But who actually are the rich? The nations, the nations who give a fine amount of investment, only to get back even greater profits.

A report by the World Bank charted that in 2015, China`s earnings exploded with its robust trade and highly strategic relations between them and the African continent.

There were more imports from Sub-Saharan Africa (SSA) to China than there were exports which were deemed as a goodwill gesture at the time, but in reality, a majority of those imports were fuel and metal commodities, still in the primary process of production with a perishable price.

Read more: China Africa Relationship: Win-win or debt trap diplomacy

Whereas, the exports, despite their decrease consisted largely of manufactured goods and machinery which always sold at a profitable value. This way, data can be cherry-picked to show what great service is actually being done to less-advantaged areas, like SSA.

But on the other side of the aisle, circumstances are rather different. In a nation like Brazil, the poverty rate has risen to 19.80%. And South America, as a continent, like Africa, is facing similar issues.

Like a sponge, their income is soaked away, only to be eaten by a different type of world power and not, wealthy nations, thereupon Wall Street.

More exploitation for the poorer regions

Corporations all across the world have made it their goal to devote money to the poor, only to take it back with interest themselves as time passes by, therefore known as corporations, and not NGO’s.

A report labelled ” Insights into African Capital Markets”, highlighting this very issue, saying, ” Chinese and Indian companies continued to be significant investors into Africa during 2014. In addition, investment by the United Arab Emirates has been on the increase in recent years and accounted for 6% of total capital expenditure.”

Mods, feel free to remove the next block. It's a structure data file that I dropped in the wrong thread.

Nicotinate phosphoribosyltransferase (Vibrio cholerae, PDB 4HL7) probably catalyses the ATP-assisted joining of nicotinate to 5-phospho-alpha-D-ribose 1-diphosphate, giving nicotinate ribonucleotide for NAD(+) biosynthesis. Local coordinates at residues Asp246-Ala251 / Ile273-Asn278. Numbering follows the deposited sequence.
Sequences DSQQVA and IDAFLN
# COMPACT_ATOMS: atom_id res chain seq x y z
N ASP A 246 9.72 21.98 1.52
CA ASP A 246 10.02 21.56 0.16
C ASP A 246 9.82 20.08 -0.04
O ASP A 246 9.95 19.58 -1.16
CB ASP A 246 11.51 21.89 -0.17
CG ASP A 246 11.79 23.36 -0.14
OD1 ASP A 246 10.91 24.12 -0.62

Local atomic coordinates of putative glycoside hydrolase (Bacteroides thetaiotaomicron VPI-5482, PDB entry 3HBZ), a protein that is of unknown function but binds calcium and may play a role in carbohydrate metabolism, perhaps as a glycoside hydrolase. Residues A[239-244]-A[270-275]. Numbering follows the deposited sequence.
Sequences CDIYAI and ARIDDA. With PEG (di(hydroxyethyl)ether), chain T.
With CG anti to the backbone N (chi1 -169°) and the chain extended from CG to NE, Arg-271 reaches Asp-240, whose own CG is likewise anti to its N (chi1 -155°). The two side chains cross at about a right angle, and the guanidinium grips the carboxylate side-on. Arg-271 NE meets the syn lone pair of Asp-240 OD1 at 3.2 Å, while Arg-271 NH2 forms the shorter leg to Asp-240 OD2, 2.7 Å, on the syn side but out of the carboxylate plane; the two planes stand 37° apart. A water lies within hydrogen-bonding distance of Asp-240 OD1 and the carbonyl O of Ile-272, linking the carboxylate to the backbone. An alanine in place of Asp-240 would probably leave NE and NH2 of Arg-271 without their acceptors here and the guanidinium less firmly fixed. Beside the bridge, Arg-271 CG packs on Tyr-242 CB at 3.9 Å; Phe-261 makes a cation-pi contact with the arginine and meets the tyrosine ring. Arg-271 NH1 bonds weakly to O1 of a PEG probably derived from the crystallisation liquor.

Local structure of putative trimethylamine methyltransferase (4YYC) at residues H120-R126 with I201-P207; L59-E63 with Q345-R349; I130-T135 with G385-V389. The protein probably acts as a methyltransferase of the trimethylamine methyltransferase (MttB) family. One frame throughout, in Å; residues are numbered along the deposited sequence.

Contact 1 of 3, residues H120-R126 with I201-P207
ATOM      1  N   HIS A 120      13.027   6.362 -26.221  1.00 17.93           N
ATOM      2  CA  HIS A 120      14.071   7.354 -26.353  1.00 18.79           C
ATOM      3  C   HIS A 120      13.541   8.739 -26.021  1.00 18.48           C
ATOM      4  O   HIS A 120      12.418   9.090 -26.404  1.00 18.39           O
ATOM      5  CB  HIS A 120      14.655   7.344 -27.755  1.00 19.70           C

Read more: China-Africa summit to target investment despite debt worries

With the increase in global warming problems and supply chain scarcity, especially due to the pandemic, deserted areas with less access to privileged industries are facing a growing challenge to protect their commodities.

I believe that at this rate, we will see diminished and negative growth in poorer regions from where these natural gifts are being extracted. Furthermore, the increase in positive deflation for corporations and world powers will surely lead to unstable and unsustainable living standards.

Now, some may argue that this is just a way of fueling distrust amongst strong trading partners. But it’s not. Its economics. It’s how the world works. It can cause wars, but so can rockets and destructive equipment.

Read more: Trump’s many trade wars: a summary

The author is Head of the Department for Social Sciences at TMUC, Pakistan, and an economist specialising in Newtonian Gravity Model Economics. The author can be reached at sarinashirazi5@gmail.com. The views expressed in the article are the author’s own and do not necessarily reflect the editorial policy of Global Village Space.